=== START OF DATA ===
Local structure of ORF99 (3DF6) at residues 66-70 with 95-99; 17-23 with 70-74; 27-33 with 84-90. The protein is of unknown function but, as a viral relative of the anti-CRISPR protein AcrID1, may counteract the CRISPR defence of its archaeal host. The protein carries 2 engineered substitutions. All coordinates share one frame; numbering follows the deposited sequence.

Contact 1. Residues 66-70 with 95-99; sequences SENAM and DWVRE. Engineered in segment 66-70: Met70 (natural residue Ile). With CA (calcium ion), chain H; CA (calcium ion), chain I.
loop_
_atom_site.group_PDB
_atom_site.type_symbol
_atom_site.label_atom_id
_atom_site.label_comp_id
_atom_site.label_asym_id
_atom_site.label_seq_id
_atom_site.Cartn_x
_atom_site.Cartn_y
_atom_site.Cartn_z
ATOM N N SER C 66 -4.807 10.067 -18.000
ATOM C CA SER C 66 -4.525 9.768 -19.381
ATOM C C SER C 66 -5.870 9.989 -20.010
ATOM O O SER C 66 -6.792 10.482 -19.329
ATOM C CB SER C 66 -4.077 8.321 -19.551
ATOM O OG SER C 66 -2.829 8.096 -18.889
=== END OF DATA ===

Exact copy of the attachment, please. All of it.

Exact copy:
Local structure of ORF99 (3DF6) at residues 66-70 with 95-99; 17-23 with 70-74; 27-33 with 84-90. The protein is of unknown function but, as a viral relative of the anti-CRISPR protein AcrID1, may counteract the CRISPR defence of its archaeal host. The protein carries 2 engineered substitutions. All coordinates share one frame; numbering follows the deposited sequence.

Contact 1. Residues 66-70 with 95-99; sequences SENAM and DWVRE. Engineered in segment 66-70: Met70 (natural residue Ile). With CA (calcium ion), chain H; CA (calcium ion), chain I.
loop_
_atom_site.group_PDB
_atom_site.type_symbol
_atom_site.label_atom_id
_atom_site.label_comp_id
_atom_site.label_asym_id
_atom_site.label_seq_id
_atom_site.Cartn_x
_atom_site.Cartn_y
_atom_site.Cartn_z
ATOM N N SER C 66 -4.807 10.067 -18.000
ATOM C CA SER C 66 -4.525 9.768 -19.381
ATOM C C SER C 66 -5.870 9.989 -20.010
ATOM O O SER C 66 -6.792 10.482 -19.329
ATOM C CB SER C 66 -4.077 8.321 -19.551
ATOM O OG SER C 66 -2.829 8.096 -18.889